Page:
Raleigh Register, December 9, 1915

Raleigh Register

December 09, 1915

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Issue date: Thursday, December 9, 1915

Pages available: 32

Previous edition: Thursday, July 29, 1915

Next edition: Thursday, December 14, 1916

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Publication name: Raleigh Register

Location: Beckley, West Virginia

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Years available: 1910 - 1977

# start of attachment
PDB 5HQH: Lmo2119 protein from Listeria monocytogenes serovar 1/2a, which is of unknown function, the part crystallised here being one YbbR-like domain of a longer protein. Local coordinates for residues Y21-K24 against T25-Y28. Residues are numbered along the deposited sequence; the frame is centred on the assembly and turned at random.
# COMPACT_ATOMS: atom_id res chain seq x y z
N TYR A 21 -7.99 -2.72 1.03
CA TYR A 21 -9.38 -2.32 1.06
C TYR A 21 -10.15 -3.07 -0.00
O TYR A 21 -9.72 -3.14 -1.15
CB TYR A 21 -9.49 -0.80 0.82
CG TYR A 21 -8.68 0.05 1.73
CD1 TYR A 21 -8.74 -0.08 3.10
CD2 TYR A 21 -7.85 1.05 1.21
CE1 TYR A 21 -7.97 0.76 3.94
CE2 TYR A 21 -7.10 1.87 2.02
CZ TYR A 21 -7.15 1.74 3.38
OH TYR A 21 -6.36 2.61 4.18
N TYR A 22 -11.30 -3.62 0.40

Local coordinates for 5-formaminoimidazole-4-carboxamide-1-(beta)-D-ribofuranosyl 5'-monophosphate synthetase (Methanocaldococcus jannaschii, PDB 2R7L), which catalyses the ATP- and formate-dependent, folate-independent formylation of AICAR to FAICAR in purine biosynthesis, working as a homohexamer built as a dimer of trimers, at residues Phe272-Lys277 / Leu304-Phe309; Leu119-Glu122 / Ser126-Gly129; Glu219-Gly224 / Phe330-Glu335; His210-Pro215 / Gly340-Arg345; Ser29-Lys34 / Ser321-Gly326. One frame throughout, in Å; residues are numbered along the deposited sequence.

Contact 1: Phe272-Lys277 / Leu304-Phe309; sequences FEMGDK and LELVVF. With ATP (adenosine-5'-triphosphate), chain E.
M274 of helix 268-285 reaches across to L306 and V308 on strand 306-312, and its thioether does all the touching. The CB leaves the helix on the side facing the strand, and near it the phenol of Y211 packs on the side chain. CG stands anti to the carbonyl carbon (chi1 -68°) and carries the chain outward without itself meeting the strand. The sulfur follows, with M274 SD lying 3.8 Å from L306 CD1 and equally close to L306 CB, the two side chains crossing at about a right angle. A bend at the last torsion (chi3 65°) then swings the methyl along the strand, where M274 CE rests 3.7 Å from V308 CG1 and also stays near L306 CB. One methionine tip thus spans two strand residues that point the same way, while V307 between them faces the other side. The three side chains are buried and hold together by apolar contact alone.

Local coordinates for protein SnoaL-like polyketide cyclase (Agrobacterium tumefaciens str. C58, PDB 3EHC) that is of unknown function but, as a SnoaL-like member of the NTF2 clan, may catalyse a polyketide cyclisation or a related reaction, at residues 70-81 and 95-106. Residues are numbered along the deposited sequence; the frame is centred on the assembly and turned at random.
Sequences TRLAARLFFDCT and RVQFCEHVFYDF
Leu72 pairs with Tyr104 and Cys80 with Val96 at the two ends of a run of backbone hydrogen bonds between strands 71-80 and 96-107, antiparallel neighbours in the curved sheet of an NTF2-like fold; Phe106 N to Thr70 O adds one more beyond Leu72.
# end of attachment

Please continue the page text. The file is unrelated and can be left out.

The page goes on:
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Raleigh Register (Newspaper) - December 9, 1915, Beckley, West Virginia WHEN YOUR SUBSCRI1T10N EXPIRES THIS PAPER WILL STOP! WATCH YOUR EXPIRATION DATE AND RENEW ON TIME THE COMMERCIAL PRINTING PLANT OF THE REGISTER IS BEST EQUIPPED TO RENDER THE SERVICE MODERN BUSINESS DEMANDS VOLUME 37. BUCKLEY, RALEIGH COUNTY, WEST VIRGINIA, THURSDAY, DECEMBER 9, Ifllfl. NUMBER 28. Not Since Civil War Has So Grave a Program Been Considered. ISI1GINW1CKOFII Senttor Chilton Unanimously Chos- en as Vice-Chairman of Democrat- ic on Highly Important Committee on Military Notes. (By GEO. W. SU11MI5KS.) Washington, December Virginia was fully represented in both houses at the opening of the sixty-fourth Congress On Monday. The prevailing opinion is that this will be one of the most important sessions of Congress since the civil Congress and was inlerested in meet- the Federal government sufficient funds to pay West Virginia's part of the Old Slate debt. Should a hill be introduced lo have the federal gov- remnent pay West Virginia's part of the State debt, it would have no chance whatever lo pass, but by put- ting the bill in in its present shape there is a belter chance that it may go through. It is understood here, and has been stated by persons hack of the charg- 'es, that the attempt to impeach Judge Alston G. Dayton, of the United States court for the northern district of West Virginia, will be renewed during the present session of Con- gress. Those who had pushed the charges at the last session were not satisfied will) the result and arc un- derstood to have gathered a lot of new evidence, which they will un- dertake to get before Congress. Judge Dayton was here last week, just prior to the convcping of Con- gress and spent some time about the capitoi. He served many years in WILSON SCORES PLOTTERS IN MESSAGE TO CONGRESS In what are characterized as words that "fairly snapped with vigor and burned in President Wilson on Tuesday hurled at con- gress a denunciation of "hyphenated Americanism." Here is the gist of his he says on national prepared- ness, our policy toward Mexico, our friendly relations with South Amer- ican republics, the need of an American merchant marine, his condemna- tion of "war and suggestions on other vital questions. and will have up for consider- ation many matters of the utmost importance to the entire country. West Virginia Democrats have been selected in both Senate and House to take active parts in carrying out the program of the party in power and in each House West Virginians are occupying positions of promi- nence, right on the firing line. Senator Chilton was unanimously chosen by the Democratic caucus of the Senate as vice chairman of that (ing the members. It is not known whether Congressman Neely, who presented the charges against Judge Dayton at the last session, will do so again this lime or not. His recent ap- pointment will place Mr.Necly on the committee which would have to con- sider the charges if they are present- ed. A delegation of Boy Scouts and school teachers from White Sulphur Springs, in charge of Scoutmaster Thomas li. Machem, got to see the body. Senator Kern, of Indiana, President a few days ago through the once the Democratic nominee for I efforts of Congressman vice president of the United whoso secretary arranged a meeting i was made chairman of the The President shook hands hut said he would be unable to hej wilh lhpnl and greeted them cordial- present much of the time on account Two of the Boy Scouts had been of ill health. He asked [hat a vigo- caddies for the President when he i loyally into the very arteries of _ i 1. _ TIM -i i i niirnnHrir-ul cmicrhf f n nrr WAR AND NEUTRALITY. "We have stood apart, studi- ously neutral. It was our mani- fest duty to do so." "We still mean always to make a common cause of national in- dependence and of political lib- erty in America. It is known not to foe a selfish purpose." "We insist upon security in prosecuting our self-chosen lines of national development. We de- mand it also for others." "We will not maintain a stand- ing army except for uses which are as necessary in times of peace as in times of war." "War has never been a mere matter of men and guns. It is a thing of disciplined might." PLOTS AGAINST GOVERNMENT "I am sorry to Bay that the gravest threats against our na- tional peace and safety have been uttered within our own borders. There are citizens of the United States, I blush to ad- mit, born under other flags but welcomed under our generous naturalization laws who have poured the poison of dis- IN ST. LOUIS rous, active Democrat be selected! phrjcd golf at the White Sulphur, for vice chairman, and Senator Chil-jand llle was recalled by the boys ton was the unanimous choice. Toial lne White House, him will fall much of the party work of the session. All (he West Virginia Democrats in the House received most desirable and important committee assign- ments. Mr. Neely, of the first dis- trict, was placed on the judiciary committee, generally regarded as the most important committee in Ihe House with the exception of that on! ways and means, and one which it the desire of every lawyer to serve on. He is the youngest inember of jay selected St. Louis as the meeting the committee aiid Con-J place Of the 1910 Democrats convcn- gressman from the first distirct who' ever served on that committee ex- cept John W. Davis. Dale Set for Opening is Noon of Wednesday, June 14, Guarantee. The Democratic national commit-[ tee in session in Washington Tucs-i Brown, of the second district, was advanced on his old committee on banking and currency till he now ranks next to the chairman and is in line for the chairmanship, should a lion. The committee named the conven- tion city and adopted resolutions calling for the re-nomination and re-election of Wuodrow Wilson as; "the trusted head of national I Chicago and Dallas contested with' vacancy occur there. He is madej.st. Louis for the honor of the con- Ihe vice-chairman of the committee, vcniion hut St. Louis easily led from presiding in the absence of Chair-1 start and won on the second bal- man Glass, lie is also on mines and mining and railways and canals committees. Mr. Littlepage, who has come back from the third district, which he represented so well for two years, was given a place on the commiltci on military' affairs. Al this time national preparedness Ihe attracting world-wide attention, the committee on military affairs and that on navni affairs arc regarded as equal in im- portance to any committee of the House, and its work is to be so heavy that members of this com- mittee are not placed on any other committee. Each member from West Virginia has reason to he pleased wilh his as- signments and each has been warm- ly congratulated by his friends. Senator Chilton and Congressman Liltlcpage have undertaken in llicir respective Houses to put through the bill introduced some lime ago by Senator Chilton, authorizing any one of the thirteen original Stales, or any Stale formed from them, to sue fhe government for ils portion of Ihe proceeds of the sale of what was known as the Northwest Territory. When Virginia granted to the feder- al government that part of its terri- tory lying northwest of Ihe Ohio riv- er, it was provided that all proceeds from Ihe sale of such land should be distributed among the thirteen .states. This has not been done and Sena- tor Chilton introduced a bill to au- thorize a suit-by any of the Slates, which would permit West Virginia to sue as it was created entirely from the old State of Virginia. On the flrsl day of the Sixty-fourth Con- gress, Senator Chilton introduced his bill in the Senate and Congress- man I.lltle.pHge introduced nn Idcnll- lot. When the (rend of the voting was seen Texas moved that flic choice of St. Louis be made unani- mous. Dallas held second place on I !he first ballot bill was displace 1 by Chicago on the second roll call. Political leaders in Washington re- it as .practically certain that Chicago will lie selected for the re- publican convention when the lional committee of (hal parly mecl 'here next Tuesday. The dale for Ihis convention' probably will be late in June.. Each of the llvee cilies contesting for the democratic convention put in a bid of St. Louis placed in the I'ands of the chairman. New York drafts fnr that amount. Dallas offered a certified check', while Chi- :-atro nresen'.Pd a pledge from the As- of Commerce to conirilmJe S'OO.nilfl on rail of the treasurer of (he democratic committee. The advocates of St. Louis supple- mented their financial inducements by a warning to the conrnittee !hal Ihe convention was needed in M's- souvi to keep the eighteen electoral votes of that slate in the democratic The delegation from Dallas pleaded with (.''e to re- ward the loyal democracy or south by sending theconvention next year to a southern slate. Chicago based ils appeal largely on its climate and its known ability o take care of convention crowds. our natioral life; sought to bring the aulhority and good name of our Government into contempt; to destroy our industries where- over they thought it effective for their vindictive purposes. "America never witnessed any- thing like this before. It never dreamed it possible that men sworn into its own citizenship.. would ever turn in malign reac- tion. "But the ugly and incredible thing has acfualy come about, and we are without adequate Federal laws to deal with it. I urge-you to-enact such laws at the earliest possible moment, and feel that in doing so I am urging you to do rothing less than save the honor and self- respect of the nation. "Such creatures of passion, disloyalty and anarchy must be crushed out. "There arc some men among us and many resident abroad who, tho born and bred in the United States and calling them- selves Americans, have so far forgotten themselves and their honor as citizens as to put their passionate sympathy with one cr the other side in the great European conflict above their re- gard for the peace and dignity of the United States." THE MEXICAN SITUATION. "We have been put to the test in the case of Mexico, and we have stood the test. Whether we have benefited Mexico re- mains to be seen. Her fortunes are in her own hands. But have at least proved that we will not take advantage of her in her distress." Recommendations made by the President in discussing other subjects are: PAN-AMERICANISM Suggests preparation for na- tional defense be viewed in the light of this country's new rela- tions with its sister republics of Central and South America. Increase it to officers and men. Train citizens, to be raised each year for three years, to serve three years and be subjected to call for three more years. NAVY Build within Jive years 10 bat- tle ships, six cruisers, 10 scout cruisers, 50 destroyers, 15 fleet submarir.es, 85 coast submarines, four gunboats, one hospital ship, two ammunitions ships, two fuel ships, one repair ship; add 7500 2300 apprentice seamen, 1500 marines, 300 naval cadets. MERCHANT MARINE Pass proposals for immediate purchase or construction by the Government of ships to be oper- ated bytheGovernmentuntil pri- vate capital can conduct an ade- quale merchant marine. PORTO RICO AND THE j PHILIPPINES I Pass bills to reform Philip- I pines' governme-t, give Por- Rieo-fntter-political justice. I REVENUES Continue present emergency act and duties on sugar; reduce the amount of salaries against which the income tax is assessed, and increase the present income tax rates; taxes on gasoline, au- tos and internal explosion en- gines, pig iron and fabricated iron and steel, and stamp tax on bank checks suggested. OTHEK QUESTIONS Adopt means to make railroads" and oilier industries avaiable for mobilization for defense; give Kederal aid to industrial and vo- cational education; extend rural cerdits; appoint commissions to sludy needs of common carriers. BAPTIST CHURCH BURNS. East Bccfcley House of Worship De- stroyed Sunday Night. Fire believed to have originated from an overheated stove destroyed the East Beckley Baptist church be- tween ten and eleven o'clock Sunday night. The church stood just out- side of Wildwood cemetery and was a very good frame structure, worlh probably Insurance was car- ried in the amount of Services were conducted Sunday night at the usual hour, and some fire is believed to have been left in a stove at the time the congregation wa-. dismissed. This stove must la- ter have become overheated and set (ire to the building. Nothing could be done after the alarm was given, and members of the congregation were forced to stand by and watch their house of wor- ship crumble beneath the flames. Kings Daughters Meeting. The local convention of the Kings Daughters was held Tuesday even- m PKCE TERMS Ready to Quit With Less Spoils of War Than So Far Demanded. Open Road to Constantinople, Insur- ing "Place in the Buffer States to Ward Off Russia, and Freedom for Belgium are Chief Settlement Points Outlined. Germany is about ready for peace with less of the spoils of war than she has so far demanded, according to an outline of the terms that would be acceptable which was given out by a Washington German in intimate touch with Berlin's policies. The statement, it is believed, reflects ac- curately the views now held by the Kaiser's advisers. Terms, as out- ing in the Presbyterian church and lineci' are as follows: was well attended and enjoyed by all. The following program was ren- dered: for the King. Geo. N. Thomas. Scripture reading and remarks by Mrs. S. P. Christian, state president of Kings Daughters. Cocal Neal Walters. Summary of year's Gen. Baker. Talk on State Chris- tian. Vocal Neal Walters. Receiving new members. Geo. N. Thomas. Informal Reception. GAS EXPLOSION IS JURY'S VERDICT Testimony of Thirty Witnesses Indi- cates Twenty-Three Victims Were Killed by Gas. The 23 miners killed in the mine of the Boomer Coal and Coke Com- pany at Boomer Tuesday of last week met death through a local gas explosion in the first right of the 2i.st-enfry, according to a verdict of 'he coroner's jury. No recommend- ations were made. Thirty witnesses were called by t--e jury. Nearly expressed Ihe FASMERJMBLT, IS DEAD Passed Away Tuesday at the Hospital of Acute Dilatation of the Stomach. cnl hill III the House. They will un- dertake In get their measures through with a view to getting from Becklcyites Drilling Well. S. S. Gore and L. A Pine, both fnr- ner residents of Rccklcy, arc engag- ed in sinking a well for the Virgin- inn railway near its Princeton sta- tion. II bns reached n dcp'.h of over flOO feet, hut the water production is only about gallons nn haur, and not enough lo ineet Ihe n perls of the ,1'flilrottd, They will In the hope of striking a greater flow, i ,i J. J. Mankin, aged about sixly years, a well to do farmer of near Boli, died Tuesday al al t.ie Beckley hospital. He had been a sull'erer with stomach trouble for several jears, and the cause of his death is given as acute dilatation of .he stomach. He came lo the hospital lasl week in a very serious condition, and was operated upon Saturday as a lasl re- sort in Ihe efforts of physicians o prolong his life. When the end came Tuesday the body was taken in charge by Undertakers II. T. Calfce and Son, and the funeral was held Wednesday at Mr. Mankin's late home. Mr. Mankin is survived by several grown children. His wife died quite n number of years ago. The deceas- ed was a son of Mirtin Mnnkin, and widely connected wilh many of the older families of the county. B. Mnnkin at Surveyor is n brother. He was one of the substantial citi- zens of thai part of the county in which he lived, a kindly neighbor and a good man, nnd there, arc many who will learn of hli death with of sorrow. DAUGHTER OF S. E. 1HJBOPASSEDAWAY Died Monday Morning After a Hope- less Illness of Several Years With Heart Trouble. Miss Irma Recce Turner, daughter of Mr. and M.S. S. K. Turner, (lied at their home in Wesl Beckley Mon- day morning. She had been an in- valid for several years, suffering with vahular heart trouble and at- tendant complications. She was nearly seventeen years of age. The Turner family is one of the hesl known and most highly respect- ed in Ihe city, and though it had been known for a long lime that Ihe young lady could not possibly get well, Iheir grief is hard lo bear, and sympathy is deep and general. Es- pecially is this true among the young people who had known her as a companion and playmate and lov- ed her gentle sweetness of charac- ter. .Miss Turner is survived by her pa- rents and one sister, Miss Evva Tur- ner. The grief-stricken father is a member of fhn linn of Rose A Tur- ner. Funeral services were held Wed- nciita.v iifiernOon at two o'clock in itfeVrwbvlormn chinch, followed by. Intetwnt In tyildwood cemetery opinion that the explosion was due to gas but the majority contends there were two explosions instead of ine and that they occurred about forty-five minutes apart. Others contend that what some believed was first explosion was only a fall o late. Inspectors John Aljsulom, R. B Cobb, John G. Vaughn and Eli J. Ma son, who examined the mine will 'he chief inspector, expressed Ihe be- lief that only the lack of dust in the prevented a catastrophe tha would have claimed the lives of many more miners. This belief wa; also expressed by Superintendent W F. Handl, of the Sunday Creek oper- ations and experts who examined Ihe mine. Superintendent H. T. Hudrly, fol- lowing the taking of evidence this afternoon requested Chief Karl Hen- of the state dcnartmcnt of Mines to furnish him with an inspector k formulate plans to safeguard as fat- as possible the operation of Ihe mine. Germany to have full power over the Balkans, insuring her a road lo Constantinople and Asia Minor, Ihus giving her a. "place in the sun" independent of Brit- ish sea power. BulTer state to be maintained between Germany and Russia, including the proposed Kingdom of Poland, and of Rumania. The restoration of the old boundaries in the West, with complete freedom for Belgium, and even, possibly, a slight con- cession to France of Ihe speaking parts of Alsace. There is no mention of indem- nities nor of Dr. Dernherg's de- mand for "freedom of the seas." "Germany, I think, does not want any increase in lerritory. We believe in a unified nation, a nation wholly German, and we know that the at- tempt to incorporate peoples of other blood is sure to make trouble and weaken the whole. We hope the Poles will mostly go of their own will to the new kingdom of Poland. In places where the population'is whol- ly French, we might be willing to make a change if we got compensa- tion elsewhere. "We know there cannot be peace with England while we try to hold Belgium, We would not expect that lo put her inside a German customs union, which has been sug- gested. England would never make peace with German soldiers at Ant- B. I. Piano Recital. A piano rccilal will be given by Ihe music department of Beckley Insli- tiitc next Tuesday evening at eight o'clrck in the Inslitute auditorium. It will be under (he direction of Miss 13-f.nls, instructor of the music de- nartmenl. A line program of beautiful vocal and i.'istrumcntal selections has been arranged and a musical Ircat is promised. Much Lumber Burned. L. E. Mankin, well known timber operator of Surveyor, who is cutting and sawing a tract on Laurel creek, sustained a heavy loss: by flrc on November 20th. A large quantity of lumber that had been slacked in he yard was burned. The loss was not learned, hut Mr. Mankin is un- derstood to have carried in- surance with Ihe Home Insurance Agency, Ash McCrccry, formerly of Beck- tev, now located nt St. Albnhs, Is here hd week looking Rficr business tmlleri >ind veiling relatives "We must have protection against Russia, and buffer states would do that. The details arc not suppose the new kingdom of Poland under German influence, and per- haps Bessarabia to Rumania. We must be relieved of Hie constant dan- ger and pressure from the uorlli. It has long been Intolerable. "The most important thing would be to hold what we have jus! won in the Rnlkans. II is in that direction that the natural expansion of Ger- man influence would seem to run. "I do not mean that we would de- stroy the autonomy of Ihe Balkan peoples, but to have a recognized in- fluence which would give us power to maintain order and offer safe mar- kets for our merchandise and safe homes for our overflow people "Of course, that means control of Constantinople. We could not have Russia there. She would have lo. get her warm-water port elsewhere. There would be no objection, J think, lo Russia's going through "nr- sia and finding a port on the Persian Gulf." CIRCUIT COURT SESSION. Regular December Term Began Mon- day Under Judge Miller. The. circuit court has been in ses- sion since Monday wilh Judge H. Miller on the bench, and many cases have received attention. The commissioner's sale of prop- rfy in (he case of W. R. Peters vs. W. R. Johnson was confirmed. Differences in the case of I. C. Pepper, el vs. J. M. Huffman, ct at, were referred to Commissioner M. C. Brnckmnn for a report at thr next term. R. W. Tench vs. 0. A. Tench, in ijcctmcnt. Motion' to set aside the overruled, lo which tlcfcn- lant took exception, but n wril of WHS nwnrdcd lo Ihe plain- iff. A slwy of 30 days WHS. however (runted'for Inking nn appeal lo the supreme court. ;